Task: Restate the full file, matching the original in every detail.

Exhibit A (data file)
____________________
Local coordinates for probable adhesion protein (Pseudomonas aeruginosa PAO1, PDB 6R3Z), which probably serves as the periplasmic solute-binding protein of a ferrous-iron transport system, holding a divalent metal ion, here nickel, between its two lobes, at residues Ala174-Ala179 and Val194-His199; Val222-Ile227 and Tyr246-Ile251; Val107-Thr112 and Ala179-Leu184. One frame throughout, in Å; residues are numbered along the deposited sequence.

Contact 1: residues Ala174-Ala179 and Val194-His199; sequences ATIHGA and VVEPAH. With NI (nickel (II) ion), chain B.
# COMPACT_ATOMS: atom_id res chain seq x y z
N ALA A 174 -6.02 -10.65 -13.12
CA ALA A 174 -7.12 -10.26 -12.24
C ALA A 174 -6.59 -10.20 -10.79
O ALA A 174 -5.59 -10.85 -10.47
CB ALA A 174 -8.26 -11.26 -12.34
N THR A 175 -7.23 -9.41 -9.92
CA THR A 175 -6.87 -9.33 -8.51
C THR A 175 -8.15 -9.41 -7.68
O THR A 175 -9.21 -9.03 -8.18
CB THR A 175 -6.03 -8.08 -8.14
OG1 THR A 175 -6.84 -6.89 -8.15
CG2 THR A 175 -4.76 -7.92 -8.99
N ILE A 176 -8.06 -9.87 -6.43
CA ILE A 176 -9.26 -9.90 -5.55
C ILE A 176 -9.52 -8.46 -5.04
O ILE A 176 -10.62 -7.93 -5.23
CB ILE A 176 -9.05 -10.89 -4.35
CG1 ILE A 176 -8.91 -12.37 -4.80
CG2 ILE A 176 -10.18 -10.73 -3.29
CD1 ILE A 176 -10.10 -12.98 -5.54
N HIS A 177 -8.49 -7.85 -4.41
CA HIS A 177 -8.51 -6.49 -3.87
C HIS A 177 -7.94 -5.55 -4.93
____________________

Local coordinates for probable adhesion protein (Pseudomonas aeruginosa PAO1, PDB 6R3Z), which probably serves as the periplasmic solute-binding protein of a ferrous-iron transport system, holding a divalent metal ion, here nickel, between its two lobes, at residues Ala174-Ala179 and Val194-His199; Val222-Ile227 and Tyr246-Ile251; Val107-Thr112 and Ala179-Leu184. One frame throughout, in Å; residues are numbered along the deposited sequence.

Contact 1: residues Ala174-Ala179 and Val194-His199; sequences ATIHGA and VVEPAH. With NI (nickel (II) ion), chain B.
# COMPACT_ATOMS: atom_id res chain seq x y z
N ALA A 174 -6.02 -10.65 -13.12
CA ALA A 174 -7.12 -10.26 -12.24
C ALA A 174 -6.59 -10.20 -10.79
O ALA A 174 -5.59 -10.85 -10.47
CB ALA A 174 -8.26 -11.26 -12.34
N THR A 175 -7.23 -9.41 -9.92
CA THR A 175 -6.87 -9.33 -8.51
C THR A 175 -8.15 -9.41 -7.68
O THR A 175 -9.21 -9.03 -8.18
CB THR A 175 -6.03 -8.08 -8.14
OG1 THR A 175 -6.84 -6.89 -8.15
CG2 THR A 175 -4.76 -7.92 -8.99
N ILE A 176 -8.06 -9.87 -6.43
CA ILE A 176 -9.26 -9.90 -5.55
C ILE A 176 -9.52 -8.46 -5.04
O ILE A 176 -10.62 -7.93 -5.23
CB ILE A 176 -9.05 -10.89 -4.35
CG1 ILE A 176 -8.91 -12.37 -4.80
CG2 ILE A 176 -10.18 -10.73 -3.29
CD1 ILE A 176 -10.10 -12.98 -5.54
N HIS A 177 -8.49 -7.85 -4.41
CA HIS A 177 -8.51 -6.49 -3.87
C HIS A 177 -7.94 -5.55 -4.93